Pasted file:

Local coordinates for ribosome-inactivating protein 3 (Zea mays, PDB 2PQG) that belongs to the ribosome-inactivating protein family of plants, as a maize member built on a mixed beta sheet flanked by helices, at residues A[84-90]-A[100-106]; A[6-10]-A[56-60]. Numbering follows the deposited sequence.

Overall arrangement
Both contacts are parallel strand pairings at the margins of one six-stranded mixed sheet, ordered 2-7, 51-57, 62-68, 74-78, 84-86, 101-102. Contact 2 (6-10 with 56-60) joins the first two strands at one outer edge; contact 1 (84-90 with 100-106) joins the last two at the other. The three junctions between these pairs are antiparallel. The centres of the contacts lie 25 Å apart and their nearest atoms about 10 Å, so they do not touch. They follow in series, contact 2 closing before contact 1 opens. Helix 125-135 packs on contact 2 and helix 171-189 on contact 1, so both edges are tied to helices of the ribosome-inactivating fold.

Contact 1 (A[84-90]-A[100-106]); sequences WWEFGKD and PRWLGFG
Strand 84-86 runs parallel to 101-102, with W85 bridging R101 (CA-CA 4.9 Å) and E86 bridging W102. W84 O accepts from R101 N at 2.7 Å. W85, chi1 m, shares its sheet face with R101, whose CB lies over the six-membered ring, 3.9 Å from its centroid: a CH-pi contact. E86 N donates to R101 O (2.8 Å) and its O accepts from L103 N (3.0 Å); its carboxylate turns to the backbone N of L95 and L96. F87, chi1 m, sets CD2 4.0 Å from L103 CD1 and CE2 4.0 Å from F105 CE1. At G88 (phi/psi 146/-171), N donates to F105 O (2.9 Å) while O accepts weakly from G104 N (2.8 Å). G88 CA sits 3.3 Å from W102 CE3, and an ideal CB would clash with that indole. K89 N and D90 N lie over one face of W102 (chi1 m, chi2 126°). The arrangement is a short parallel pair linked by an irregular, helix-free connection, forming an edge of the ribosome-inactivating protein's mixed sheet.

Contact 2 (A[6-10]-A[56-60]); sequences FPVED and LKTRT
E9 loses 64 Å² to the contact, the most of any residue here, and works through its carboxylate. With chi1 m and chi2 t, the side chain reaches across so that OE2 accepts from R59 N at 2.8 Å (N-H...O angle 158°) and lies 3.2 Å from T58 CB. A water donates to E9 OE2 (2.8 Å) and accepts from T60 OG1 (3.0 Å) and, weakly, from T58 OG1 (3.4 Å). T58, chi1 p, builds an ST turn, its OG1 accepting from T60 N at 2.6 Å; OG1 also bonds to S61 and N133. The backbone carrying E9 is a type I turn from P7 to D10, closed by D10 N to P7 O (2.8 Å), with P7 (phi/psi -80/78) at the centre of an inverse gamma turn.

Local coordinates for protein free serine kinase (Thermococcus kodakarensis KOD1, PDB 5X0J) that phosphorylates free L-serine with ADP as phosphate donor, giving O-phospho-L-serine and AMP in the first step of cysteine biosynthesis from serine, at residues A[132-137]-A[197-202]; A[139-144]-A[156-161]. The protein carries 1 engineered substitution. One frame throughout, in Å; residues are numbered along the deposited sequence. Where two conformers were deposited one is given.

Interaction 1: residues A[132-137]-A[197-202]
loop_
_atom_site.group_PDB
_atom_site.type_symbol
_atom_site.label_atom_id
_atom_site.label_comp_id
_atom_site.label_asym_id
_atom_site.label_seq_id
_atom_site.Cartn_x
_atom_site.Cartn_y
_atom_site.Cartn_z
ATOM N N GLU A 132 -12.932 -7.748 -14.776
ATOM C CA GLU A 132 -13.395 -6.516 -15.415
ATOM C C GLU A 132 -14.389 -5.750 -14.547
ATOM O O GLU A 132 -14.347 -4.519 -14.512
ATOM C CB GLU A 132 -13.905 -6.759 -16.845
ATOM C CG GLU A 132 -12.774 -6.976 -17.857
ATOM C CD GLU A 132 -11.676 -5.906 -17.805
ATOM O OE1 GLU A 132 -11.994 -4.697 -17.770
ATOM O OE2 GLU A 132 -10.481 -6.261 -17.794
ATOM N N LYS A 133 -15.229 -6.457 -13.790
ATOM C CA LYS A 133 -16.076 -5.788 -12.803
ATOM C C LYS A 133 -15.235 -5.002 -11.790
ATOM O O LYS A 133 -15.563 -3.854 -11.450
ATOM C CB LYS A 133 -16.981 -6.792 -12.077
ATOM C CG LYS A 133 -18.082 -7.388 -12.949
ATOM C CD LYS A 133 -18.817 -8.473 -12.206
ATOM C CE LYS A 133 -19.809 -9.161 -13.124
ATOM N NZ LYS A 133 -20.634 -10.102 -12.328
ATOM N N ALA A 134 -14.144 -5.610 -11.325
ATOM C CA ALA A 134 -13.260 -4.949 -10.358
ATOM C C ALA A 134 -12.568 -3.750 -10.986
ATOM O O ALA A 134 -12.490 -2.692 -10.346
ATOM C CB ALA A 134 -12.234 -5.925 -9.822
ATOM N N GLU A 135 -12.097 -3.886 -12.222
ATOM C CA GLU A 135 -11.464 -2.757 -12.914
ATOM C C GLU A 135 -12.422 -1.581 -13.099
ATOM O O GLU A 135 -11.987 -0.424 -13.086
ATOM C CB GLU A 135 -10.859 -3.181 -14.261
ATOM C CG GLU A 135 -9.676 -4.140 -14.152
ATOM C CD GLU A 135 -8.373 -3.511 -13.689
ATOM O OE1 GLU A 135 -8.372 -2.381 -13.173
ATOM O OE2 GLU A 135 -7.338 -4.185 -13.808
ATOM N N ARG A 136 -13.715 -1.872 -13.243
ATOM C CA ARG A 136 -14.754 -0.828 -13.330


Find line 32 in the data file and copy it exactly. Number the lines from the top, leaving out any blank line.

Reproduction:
ATOM O O LYS A 133 -15.563 -3.854 -11.450